Is She Doing Too Much, Or Too Little?
My client, Barbara*, had been sharing a house with four other women for the past 3 years. Two of the roommates were original renters of the house and their names were on the lease. One of them, Millie, handled most of the household responsibilities. She collected the rent checks, paid the bills, arranged for maintenance and housekeeping, and purchased the household supplies.
Barbara was on a month-to-month sublease. She was reliable with her rent, paid her share for expenses, and cleaned up after herself. She didn’t think much about household matters beyond that and had been quite happy with the living arrangement.
However, circumstances changed. Millie recently relocated to care for her aging mother in another state. Barbara replaced her on the lease.
Immediately upon signing her name to the lease, Barbara started to experience life in the house very differently. All of a sudden she was keenly aware of who was bringing in the mail, taking out the trash, buying the cleaning supplies, and paying the bills. She was aware because it was she who was doing all those things!
Barbara had gone from blissful unawareness to lying awake at night with thoughts like, “I hope the landlord doesn’t blame us for clogging the toilet again,” and, “I wish someone besides me would think to bring in the mail once in awhile.” She was also more impatient with her roommates when they left dirty dishes in the sink or failed to replace an empty roll of toilet paper.
Barbara was frankly surprised at how many of the household responsibilities were left to her. Moreover, she was embarrassed at how much she had taken Millie’s efforts for granted. She called Millie to discuss it.
Millie: “I knew this was going to happen. Now you know how it’s been for me all these years.”
Barbara: “But why didn’t you say anything?”
Millie: “Listen, I rented in that house for 7 years. You were new there. I knew that if I didn’t take care of things, they wouldn’t get done. It was easier to do everything myself than to try to get other people to do their share. I guess I got that attitude from my mother. Dad was a drinker, so she just took care of stuff.”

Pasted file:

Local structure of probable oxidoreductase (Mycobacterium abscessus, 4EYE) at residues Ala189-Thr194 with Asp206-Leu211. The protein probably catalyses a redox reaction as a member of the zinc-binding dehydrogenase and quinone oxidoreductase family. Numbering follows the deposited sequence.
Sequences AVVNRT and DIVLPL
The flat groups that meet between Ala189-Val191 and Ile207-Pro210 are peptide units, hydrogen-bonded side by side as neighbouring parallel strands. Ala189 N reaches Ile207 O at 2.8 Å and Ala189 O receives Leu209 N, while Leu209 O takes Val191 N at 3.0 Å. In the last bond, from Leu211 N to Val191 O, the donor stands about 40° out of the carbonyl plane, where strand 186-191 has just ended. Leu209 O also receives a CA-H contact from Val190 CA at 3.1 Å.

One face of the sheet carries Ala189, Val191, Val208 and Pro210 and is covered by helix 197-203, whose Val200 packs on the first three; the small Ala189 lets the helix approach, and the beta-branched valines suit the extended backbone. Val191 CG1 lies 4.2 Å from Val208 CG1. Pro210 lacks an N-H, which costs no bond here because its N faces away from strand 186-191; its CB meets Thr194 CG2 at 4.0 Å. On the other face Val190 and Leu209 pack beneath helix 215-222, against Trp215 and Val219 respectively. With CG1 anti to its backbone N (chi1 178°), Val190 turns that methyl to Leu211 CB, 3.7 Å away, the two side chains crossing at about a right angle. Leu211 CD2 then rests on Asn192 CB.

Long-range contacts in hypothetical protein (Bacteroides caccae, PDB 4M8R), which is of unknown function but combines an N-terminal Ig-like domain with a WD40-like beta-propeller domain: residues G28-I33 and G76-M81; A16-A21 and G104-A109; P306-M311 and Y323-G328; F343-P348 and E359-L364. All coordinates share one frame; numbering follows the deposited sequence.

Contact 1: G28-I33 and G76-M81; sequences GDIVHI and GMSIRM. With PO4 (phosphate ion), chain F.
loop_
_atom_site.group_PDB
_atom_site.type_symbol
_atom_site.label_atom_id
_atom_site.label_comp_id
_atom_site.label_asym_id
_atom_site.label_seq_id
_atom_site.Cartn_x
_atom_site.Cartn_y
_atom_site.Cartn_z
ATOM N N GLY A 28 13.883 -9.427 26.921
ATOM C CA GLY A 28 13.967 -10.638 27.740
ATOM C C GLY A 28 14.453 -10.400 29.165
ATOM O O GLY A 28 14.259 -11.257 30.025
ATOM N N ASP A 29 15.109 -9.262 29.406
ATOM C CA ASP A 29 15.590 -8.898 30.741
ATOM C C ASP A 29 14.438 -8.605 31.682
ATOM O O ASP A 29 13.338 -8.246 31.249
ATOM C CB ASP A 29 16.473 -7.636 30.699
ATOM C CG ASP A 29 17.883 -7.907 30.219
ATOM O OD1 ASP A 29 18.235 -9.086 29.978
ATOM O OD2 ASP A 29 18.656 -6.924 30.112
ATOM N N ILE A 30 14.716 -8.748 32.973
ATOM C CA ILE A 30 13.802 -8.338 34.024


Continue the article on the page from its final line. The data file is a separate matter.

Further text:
Barbara: “Yeah, but weren’t you resentful? I am already!”
Millie: “I suppose so, but what choice did I have?”
Barbara: “Well, there must be a better way, and I’m going to find it.”
As Barbara told me during our therapy session; “Is obvious I’m doing everything for everyone because I’m scared of the consequences if I don’t. I don’t like where my thoughts are going since this whole thing started. I’m worried about stuff I have no control over-like if I upset one of the other renters, she’ll leave and I’ll be stuck with her share of the rent. I never worried about that stuff before and I’m only doing it now because I’m mad at everyone else for not worrying enough! It’s crazy! But it wasn’t right to be like I was before, either, letting Millie do all the worrying for everyone. There must be a happy medium.”
I explained to Barbara about overfunctioning/underfunctioning reciprocities and that each side exists in reaction to the other.
Barbara never really chose to be in the underfunctioning position; it evolved as she lived with someone who tended to overfunction for others. After Millie moved out Barbara didn’t choose to move into the overfunctioning position; she was just the likeliest candidate given her place in the new household dynamic. But Barbara understands that she will have to choose if she wants to stop either under-or overfunctioning for others and just be responsible for herself. I have confidence she’ll figure it out.
*Barbara is not the name of a real client. She and her story are a composite of many people I’ve coached in therapy.